By Ray Pride Pride@moviecitynews.com

“Look, it’s not just about data collection. It’s about post-purchase monetization of the TV. This is a cutthroat industry. It’s a 6% margin industry, right? I mean, you know it’s pretty ruthless. The greater strategy is I really don’t need to make money off of the TV. I need to cover my cost. And then I need to make money off those TVs. it may be an aspirational goal to not have high margins on our TV business because I can make it up downstream. On the other hand, I’m actually aggregating that monetization across a large number of users, some of which opt out. It’s a blended revenue model where, in the end, Vizio succeeds, but you know, it’s not wholly dependent on things like data collection.”

“Look, it’s not just about data collection. It’s about post-purchase monetization of the TV. This is a cutthroat industry. It’s a 6% margin industry, right? I mean, you know it’s pretty ruthless. The greater strategy is I really don’t need to make money off of the TV. I need to cover my cost. And then I need to make money off those TVs.  it may be an aspirational goal to not have high margins on our TV business because I can make it up downstream. On the other hand, I’m actually aggregating that monetization across a large number of users, some of which opt out. It’s a blended revenue model where, in the end, Vizio succeeds, but you know, it’s not wholly dependent on things like data collection.”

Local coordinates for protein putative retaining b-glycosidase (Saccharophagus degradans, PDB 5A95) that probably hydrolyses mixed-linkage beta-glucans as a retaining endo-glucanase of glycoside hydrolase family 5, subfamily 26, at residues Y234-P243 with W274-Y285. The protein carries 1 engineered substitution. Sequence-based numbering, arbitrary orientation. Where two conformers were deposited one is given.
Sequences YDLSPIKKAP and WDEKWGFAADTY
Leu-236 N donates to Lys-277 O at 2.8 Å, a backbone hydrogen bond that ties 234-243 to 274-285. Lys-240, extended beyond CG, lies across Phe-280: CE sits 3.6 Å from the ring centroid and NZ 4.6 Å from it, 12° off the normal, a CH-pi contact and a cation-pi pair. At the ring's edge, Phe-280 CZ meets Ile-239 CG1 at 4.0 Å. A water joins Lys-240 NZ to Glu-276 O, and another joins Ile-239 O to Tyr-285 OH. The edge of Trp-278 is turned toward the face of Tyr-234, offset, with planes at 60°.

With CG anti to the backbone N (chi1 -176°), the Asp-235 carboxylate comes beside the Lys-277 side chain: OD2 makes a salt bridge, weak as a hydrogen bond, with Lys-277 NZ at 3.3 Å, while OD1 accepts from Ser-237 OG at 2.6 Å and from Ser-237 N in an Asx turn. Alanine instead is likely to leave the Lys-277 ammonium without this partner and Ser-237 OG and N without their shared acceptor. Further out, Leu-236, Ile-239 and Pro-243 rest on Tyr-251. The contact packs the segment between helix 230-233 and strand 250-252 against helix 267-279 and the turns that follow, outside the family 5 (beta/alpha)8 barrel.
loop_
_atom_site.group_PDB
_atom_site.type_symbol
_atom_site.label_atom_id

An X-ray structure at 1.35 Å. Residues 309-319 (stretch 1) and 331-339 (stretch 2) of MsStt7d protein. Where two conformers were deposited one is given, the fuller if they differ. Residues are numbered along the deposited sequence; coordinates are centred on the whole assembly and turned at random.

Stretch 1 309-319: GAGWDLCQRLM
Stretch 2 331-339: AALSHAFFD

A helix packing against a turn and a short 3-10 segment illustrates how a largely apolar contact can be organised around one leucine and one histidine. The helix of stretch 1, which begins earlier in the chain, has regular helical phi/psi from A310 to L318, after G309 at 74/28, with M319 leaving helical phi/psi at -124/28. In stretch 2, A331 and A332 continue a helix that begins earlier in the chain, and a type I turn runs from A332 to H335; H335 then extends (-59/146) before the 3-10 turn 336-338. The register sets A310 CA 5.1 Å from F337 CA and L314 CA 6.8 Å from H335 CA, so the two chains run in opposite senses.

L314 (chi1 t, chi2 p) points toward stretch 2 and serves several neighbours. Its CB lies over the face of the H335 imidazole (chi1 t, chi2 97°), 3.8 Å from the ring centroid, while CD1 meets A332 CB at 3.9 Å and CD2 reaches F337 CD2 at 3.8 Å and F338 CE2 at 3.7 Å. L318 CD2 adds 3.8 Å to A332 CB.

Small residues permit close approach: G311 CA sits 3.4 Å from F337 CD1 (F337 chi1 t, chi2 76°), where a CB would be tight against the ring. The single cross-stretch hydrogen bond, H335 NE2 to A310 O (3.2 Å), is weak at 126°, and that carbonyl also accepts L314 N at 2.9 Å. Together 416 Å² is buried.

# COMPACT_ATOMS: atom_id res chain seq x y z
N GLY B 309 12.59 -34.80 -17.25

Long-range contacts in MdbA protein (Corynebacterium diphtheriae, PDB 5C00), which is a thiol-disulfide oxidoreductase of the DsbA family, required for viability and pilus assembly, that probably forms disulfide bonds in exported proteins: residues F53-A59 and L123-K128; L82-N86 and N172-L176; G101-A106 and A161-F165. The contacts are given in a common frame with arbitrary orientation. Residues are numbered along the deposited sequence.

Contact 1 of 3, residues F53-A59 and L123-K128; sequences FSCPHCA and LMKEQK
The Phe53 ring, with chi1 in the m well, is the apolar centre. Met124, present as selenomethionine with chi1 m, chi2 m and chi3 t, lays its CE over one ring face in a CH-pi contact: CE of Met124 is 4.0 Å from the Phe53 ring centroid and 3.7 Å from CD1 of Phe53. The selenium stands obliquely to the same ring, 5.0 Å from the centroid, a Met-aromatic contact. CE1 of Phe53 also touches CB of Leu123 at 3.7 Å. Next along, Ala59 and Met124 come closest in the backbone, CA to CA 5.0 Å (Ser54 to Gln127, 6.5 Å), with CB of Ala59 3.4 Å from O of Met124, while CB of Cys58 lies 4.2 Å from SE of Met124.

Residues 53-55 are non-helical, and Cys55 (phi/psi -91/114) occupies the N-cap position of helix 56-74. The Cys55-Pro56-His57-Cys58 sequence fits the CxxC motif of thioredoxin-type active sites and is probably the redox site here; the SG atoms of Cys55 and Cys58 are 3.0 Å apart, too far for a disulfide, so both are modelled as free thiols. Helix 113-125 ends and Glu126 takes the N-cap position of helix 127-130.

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“What Quibi trying to do is get to the next generation of film narrative. The first generation was movies, and they were principally two-hour stories that were designed to be watched in a single sitting in a movie theater [ED: After formats like the nickelodeon]. The next generation of film narrative was television, principally designed to be watched in one-hour chapters in front of a television set. I believe the third generation of film narrative will be a merging of those two ideas, which is to tell two-hour stories in chapters that are seven to ten minutes in length. We are actually doing long-form in bite-size.”
~ Jeffrey Katzenberg

“The important thing is: what makes the audience interested in it? Of course, I don’t take on any roles that don’t interest me, or where I can’t find anything for myself in it. But I don’t like talking about that. If you go into a restaurant and you have been served an exquisite meal, you don’t need to know how the chef felt, or when he chose the vegetables on the market. I always feel a little like I would pull the rug out from under myself if I were to I speak about the background of my work. My explanations would come into conflict with the reason a movie is made in the first place — for the experience of the audience — and that, I would not want.
~  Christoph Waltz